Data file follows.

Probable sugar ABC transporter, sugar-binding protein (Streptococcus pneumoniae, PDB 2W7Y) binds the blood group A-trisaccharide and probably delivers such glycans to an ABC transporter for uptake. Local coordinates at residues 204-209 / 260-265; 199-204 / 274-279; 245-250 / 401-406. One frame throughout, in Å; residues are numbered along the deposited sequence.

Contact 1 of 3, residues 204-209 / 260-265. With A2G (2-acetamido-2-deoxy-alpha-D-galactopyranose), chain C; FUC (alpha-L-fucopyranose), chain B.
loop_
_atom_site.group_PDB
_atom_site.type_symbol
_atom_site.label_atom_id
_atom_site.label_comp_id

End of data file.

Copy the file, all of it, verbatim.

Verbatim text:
Probable sugar ABC transporter, sugar-binding protein (Streptococcus pneumoniae, PDB 2W7Y) binds the blood group A-trisaccharide and probably delivers such glycans to an ABC transporter for uptake. Local coordinates at residues 204-209 / 260-265; 199-204 / 274-279; 245-250 / 401-406. One frame throughout, in Å; residues are numbered along the deposited sequence.

Contact 1 of 3, residues 204-209 / 260-265. With A2G (2-acetamido-2-deoxy-alpha-D-galactopyranose), chain C; FUC (alpha-L-fucopyranose), chain B.
loop_
_atom_site.group_PDB
_atom_site.type_symbol
_atom_site.label_atom_id
_atom_site.label_comp_id